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Peter Carl Faberge

Peter Carl Faberge was a world famous master jeweler and head of the ‘House of Faberge’ in Imperial Russia in the waning days of the Russian Empire.

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Margaret Thatcher and Mikhail Gorbachev, Moscow, March 30, 1987 Margaret Thatcher and Mikhail Gorbachev, Moscow, March 30, 1987

15 December

On December 15, 1984, then-Politburo member Mikhail Gorbachev arrived in Great Britain for the first time for a meeting with British Prime Minister Margaret Thatcher. The unexpectedly open and sincere atmosphere made the Iron Lady realize that Gorbachev was a new type of Soviet leader, capable of opening windows of opportunity for Western leaders to upgrade relations with the Soviet Union.

In the course of their meeting at Chequers, the Prime Minister’s official residence in the suburbs of London, Thatcher found herself greatly impressed by the new figure, whose train of thoughts differed so greatly from rigid views of the previous Soviet administration. Gorbachev stunned his British colleague by his engaging style and openness, as he voiced his agenda, which diverged from that of Soviet Foreign Minister Andrey Gromyko, dubbed abroad as “Mr. No” for his rigidity. Gorbachev stated that Moscow’s major goal was to identify its soulmates in the world political arena and work out ways to move ahead in the same direction with them.

Gorbachev generally produced a furor during his visit to Great Britain not only among the political circles but also among the general population, becoming the first Soviet leader who actually smiled, and very sincerely in front of the camera, breaking the common tradition of Soviet leaders who always appeared gloomy and obscure in front of the public.

For the Brits, it was not merely a smile but a promise of a new era. This is how it was described in an American research publication “Red Star Rising: The Coverage of Mikhail Gorbachev by US network television, 1984-86”: “ 'Gorbachev… is not from the mold that gave the world generation after generation of stodgy, dour Soviet leaders... Gorbachev is a bouncy man, quick with a smile and self-assured, apparently confident of his position.' The NBC report accompanied these words with film of a smiling, jovial Gorbachev… The presence of a Soviet leader's wife, particularly a young and pleasant looking one, reinforced the idea that leadership in the Soviet Union was undergoing a change.” The London Times described Gorbachev's visit to Britain as “Enter a bear smiling.”

Soviet-British relations were distinguished by a focus on problems, mostly dealing with war and peace. In debates, Thatcher was for keeping Great Britain a nuclear power, stressing its peaceful purpose, with the presence of nuclear weapons in England ensuring England’s prestige in the world community. Gorbachev was a famous advocate for the total elimination of nuclear arsenals. However, Thatcher saw that generally, Gorbachev’s policy by no means lead to the enforcement of socialism and appreciated his efforts to introduce new progressive ideas. The development of relations between the Soviet Union and Great Britain was the most vivid example of how relations between the two countries could significantly improve, lowering tension and breaking deep-seated stereotypes ingrained by decades spent in an atmosphere of mistrust and hostility.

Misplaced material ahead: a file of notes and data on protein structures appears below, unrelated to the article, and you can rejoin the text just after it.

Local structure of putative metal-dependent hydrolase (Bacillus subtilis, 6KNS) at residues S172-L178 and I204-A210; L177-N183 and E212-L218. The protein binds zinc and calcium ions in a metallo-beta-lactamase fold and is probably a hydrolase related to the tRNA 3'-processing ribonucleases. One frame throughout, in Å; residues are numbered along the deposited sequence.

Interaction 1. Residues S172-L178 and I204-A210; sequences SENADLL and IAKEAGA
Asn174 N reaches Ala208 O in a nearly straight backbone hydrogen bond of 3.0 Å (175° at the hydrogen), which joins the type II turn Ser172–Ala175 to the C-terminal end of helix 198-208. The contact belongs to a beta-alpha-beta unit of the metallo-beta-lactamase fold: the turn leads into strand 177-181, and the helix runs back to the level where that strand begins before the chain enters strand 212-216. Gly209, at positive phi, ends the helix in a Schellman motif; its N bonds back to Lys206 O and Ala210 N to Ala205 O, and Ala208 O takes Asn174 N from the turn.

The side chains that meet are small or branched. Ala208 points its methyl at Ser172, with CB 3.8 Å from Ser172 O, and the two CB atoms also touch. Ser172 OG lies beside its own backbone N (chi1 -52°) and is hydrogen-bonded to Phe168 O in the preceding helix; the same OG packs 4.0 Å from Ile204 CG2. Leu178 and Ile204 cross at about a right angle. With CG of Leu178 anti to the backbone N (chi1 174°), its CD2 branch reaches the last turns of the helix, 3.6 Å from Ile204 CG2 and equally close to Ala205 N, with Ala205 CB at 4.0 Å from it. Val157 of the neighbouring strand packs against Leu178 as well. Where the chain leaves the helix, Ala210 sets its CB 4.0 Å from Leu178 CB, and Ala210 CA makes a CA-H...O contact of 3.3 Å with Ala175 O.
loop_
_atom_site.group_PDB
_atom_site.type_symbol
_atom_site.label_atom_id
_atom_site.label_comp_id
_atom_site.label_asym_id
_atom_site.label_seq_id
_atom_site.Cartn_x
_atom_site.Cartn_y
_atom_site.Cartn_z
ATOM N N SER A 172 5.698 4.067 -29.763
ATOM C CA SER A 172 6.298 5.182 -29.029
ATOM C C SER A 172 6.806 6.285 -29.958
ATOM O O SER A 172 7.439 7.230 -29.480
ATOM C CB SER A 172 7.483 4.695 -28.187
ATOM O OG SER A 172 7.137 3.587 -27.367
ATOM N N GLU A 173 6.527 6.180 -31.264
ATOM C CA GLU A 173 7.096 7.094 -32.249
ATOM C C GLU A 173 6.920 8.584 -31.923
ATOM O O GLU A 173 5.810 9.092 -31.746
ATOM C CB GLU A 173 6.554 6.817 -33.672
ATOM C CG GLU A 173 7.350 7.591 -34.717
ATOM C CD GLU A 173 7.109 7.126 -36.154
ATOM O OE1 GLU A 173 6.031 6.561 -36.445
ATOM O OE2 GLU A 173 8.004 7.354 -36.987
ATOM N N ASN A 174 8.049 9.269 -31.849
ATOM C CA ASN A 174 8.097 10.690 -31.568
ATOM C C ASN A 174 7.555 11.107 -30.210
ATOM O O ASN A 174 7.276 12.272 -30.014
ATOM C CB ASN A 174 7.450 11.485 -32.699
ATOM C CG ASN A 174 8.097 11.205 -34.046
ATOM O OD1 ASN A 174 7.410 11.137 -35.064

The meeting at Chequers was very casual. As they sat down by the fire, Thatcher curled up in a chair and prepared to ask questions according to protocol, when Gorbachev suddenly suggested that they have an on-the-spot conversation. She liked the idea and they talked about the necessity of finally doing away with the Cold War, focusing on the basic human values. Though not always on the same page, they were both very satisfied with the outcome of the conversations. It was then that Thatcher came out to the press and uttered her famous, “I like Mr. Gorbachev, we can do business together.”

Overall, Thatcher greatly contributed to establishing a positive image of the Soviet Union worldwide, and in the United States in particular. Gorbachev, too, very much appreciated Thatcher’s work and their friendship.

“Me and Thatcher are connected by years of doing business,” he said. “She has undoubtedly done a lot for her own country. She has taken up the country in a tough time when the economy was stagnating, and she succeeded in reviving it.”

Afterwards, whenever Thatcher and Gorbachev met, they always had had friendly and open talks and their relations preserved the air of friendship and sincerity.